Triangles, as the prefix tri suggests, are closed geometrical figures that have three straight sides. Every triangle will, as a result, have three angles as well.
Types of Triangles
Special relationships between the three sides and the three angles allow
us to define types of triangles that are nicer to work with and understand,
at least at a basic starting level.
A. The Right Triangle: Perhaps the most basic and important type of triangle that you will encounter in Astronomy (and in Physics) is the right triangle. The right triangle is a triangle that has one 90o angle. Since the sum of the angles in a triangle must be 180o, this implies that the other two angles in a right triangle must add up to 90o. Many special trigonometric relationships between the sides and the angles emerge as a result of this special 90o angle. One of these relations is the so called Pythagorean Theorem. For the right triangle shown in figure 2, the relation is: a2 + b2 = c2
Angles are basic to our observations of the world. We think about angles
all the time, in our perception of reality, even though we my not be aware
of it at any given instant (an in fact most of us think about angles without
ever being aware of it!). Since angles are measurable quantities we have to
have a way of specifying how to measure angles and what numbers and units
to give them.
One basic way of measuring angles is to start somewhere on the plane geometrical surface - a good, flat landscape - and say that if we go around one revolution, completeing a circle, we have covered 360 degrees. Thus, the unit of measurment of angles will then be degrees and 360 degrees = one revolution. The degree symbol is usually the superscript o.
A portion of a revolution will of course be smaller than 360 degrees. For instance, if we go round 1/4th of a circle, as shown in bottom part of the figure below., then we cover only 1/4th of 360 degrees, which is equal to 90o.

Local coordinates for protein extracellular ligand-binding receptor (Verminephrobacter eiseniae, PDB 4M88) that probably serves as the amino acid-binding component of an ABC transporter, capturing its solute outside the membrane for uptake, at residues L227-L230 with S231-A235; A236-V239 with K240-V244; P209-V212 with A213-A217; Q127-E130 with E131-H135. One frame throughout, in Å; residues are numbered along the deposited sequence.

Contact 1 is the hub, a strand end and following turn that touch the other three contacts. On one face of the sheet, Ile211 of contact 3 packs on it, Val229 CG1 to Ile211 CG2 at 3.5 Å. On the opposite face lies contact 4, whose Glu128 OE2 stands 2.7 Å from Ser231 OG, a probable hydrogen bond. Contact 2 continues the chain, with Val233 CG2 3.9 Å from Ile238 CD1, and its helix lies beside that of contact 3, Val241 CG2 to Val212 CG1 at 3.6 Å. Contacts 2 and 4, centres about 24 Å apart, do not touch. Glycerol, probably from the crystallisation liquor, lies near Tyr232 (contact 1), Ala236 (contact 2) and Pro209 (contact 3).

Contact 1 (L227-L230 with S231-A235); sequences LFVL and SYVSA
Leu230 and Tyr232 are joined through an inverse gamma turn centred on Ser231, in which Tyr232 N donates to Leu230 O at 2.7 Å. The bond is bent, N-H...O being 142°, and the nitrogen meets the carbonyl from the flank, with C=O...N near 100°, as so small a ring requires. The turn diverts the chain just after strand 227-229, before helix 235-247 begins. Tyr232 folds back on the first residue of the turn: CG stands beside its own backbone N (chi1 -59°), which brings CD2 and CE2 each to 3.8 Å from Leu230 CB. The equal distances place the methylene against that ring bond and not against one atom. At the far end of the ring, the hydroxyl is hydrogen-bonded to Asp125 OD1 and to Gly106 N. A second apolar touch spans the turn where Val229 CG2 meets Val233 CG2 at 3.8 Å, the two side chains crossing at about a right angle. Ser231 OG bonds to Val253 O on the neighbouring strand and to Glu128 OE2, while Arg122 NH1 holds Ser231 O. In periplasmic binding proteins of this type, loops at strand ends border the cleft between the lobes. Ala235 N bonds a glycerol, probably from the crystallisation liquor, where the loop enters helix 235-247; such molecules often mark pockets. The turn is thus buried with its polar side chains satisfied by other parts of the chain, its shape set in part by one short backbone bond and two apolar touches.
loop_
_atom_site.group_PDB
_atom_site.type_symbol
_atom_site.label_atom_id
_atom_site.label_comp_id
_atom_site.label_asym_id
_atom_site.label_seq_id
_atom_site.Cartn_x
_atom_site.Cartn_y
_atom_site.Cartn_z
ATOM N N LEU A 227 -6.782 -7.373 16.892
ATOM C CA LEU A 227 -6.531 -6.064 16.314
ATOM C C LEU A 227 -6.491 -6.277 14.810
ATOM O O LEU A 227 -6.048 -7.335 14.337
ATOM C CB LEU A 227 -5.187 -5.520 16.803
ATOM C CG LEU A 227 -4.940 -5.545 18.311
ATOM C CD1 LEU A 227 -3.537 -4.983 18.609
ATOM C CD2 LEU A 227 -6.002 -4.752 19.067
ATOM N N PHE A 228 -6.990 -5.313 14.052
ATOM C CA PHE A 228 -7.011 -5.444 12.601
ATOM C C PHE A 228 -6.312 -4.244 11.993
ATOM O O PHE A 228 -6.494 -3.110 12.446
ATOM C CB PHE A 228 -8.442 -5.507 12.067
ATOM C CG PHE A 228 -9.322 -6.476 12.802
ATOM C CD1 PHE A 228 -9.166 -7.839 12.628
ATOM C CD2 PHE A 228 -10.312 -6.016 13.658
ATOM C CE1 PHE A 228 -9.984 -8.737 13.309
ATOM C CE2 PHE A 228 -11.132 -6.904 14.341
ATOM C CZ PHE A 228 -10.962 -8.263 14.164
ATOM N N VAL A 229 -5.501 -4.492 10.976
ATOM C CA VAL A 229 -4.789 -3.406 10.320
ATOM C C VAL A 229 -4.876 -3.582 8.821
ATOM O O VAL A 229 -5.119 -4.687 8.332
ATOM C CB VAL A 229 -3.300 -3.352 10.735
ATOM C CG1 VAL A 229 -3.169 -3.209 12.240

Since the triangle is a bounded figure one can define an area that it encloses. This might seem complicated to do, if you're just staring at a random picture of a triangle. But, one can look at a very simple triangle first and see how we can find out its area. This will not be shown in detail here; if you're interested in the details see the derivation of area of traingle in the supplementary sections. The result is a simple relationship that actually generalizes to all triangles if one correctly identifies the base and the height. The way this is done is as follows: one simply picks a side of the triangle and calls it the 'base' and then from the edge opposite to that side one drops a prependicular line to the side that is picked as 'base' ... this prependicular line is the height. The following figure may help you imagine how this is done. The area of the triangle is then one-half the base times the height:
Notice that the base and the height both have units
of length and so the area A will have units of length2,
The circle is a closed geometric figure as shown in the following figure:
C = 2 × p × r
where: C = Circumference, r = radius, and p = 3.1415 ....
Again, as for any closed geometric shape, we can also define an area that is enclosed by a circle. This is called the area of the circle and it also depends on the radius of the circle. It is given by:
Squares, and ...
There are many geometric figures to consider, and in fact we can go in a long divergent path into a full course on geometry on these topics. We will not do that here since this is only a set of quick review pages for the math and geomtery that is useful to know when studying astronomy. So, the final geomtrical figures we will consider are the square and the rectangle.
The square is defined to be a closed geomteric figure with opposite sides paralles to each other and adjacent sides perpendicular to each other, and withe constraint that all sides are of the same length! These set of constraints restrict us to the following figure:
The perimeter of the square is simple ... only the sides added together.
The area of the square is also simple ... it's the length of the side squared (or the side multiplied by itself).
Rectangles are somewhat the same idea as squares except that the sides need not be equal. Since it is a closed geometric figure with opposite sides paralles and adjacent sides perpendicular then it has a longer side, usually called its lengh =L , and a shorter side, often called its width= W.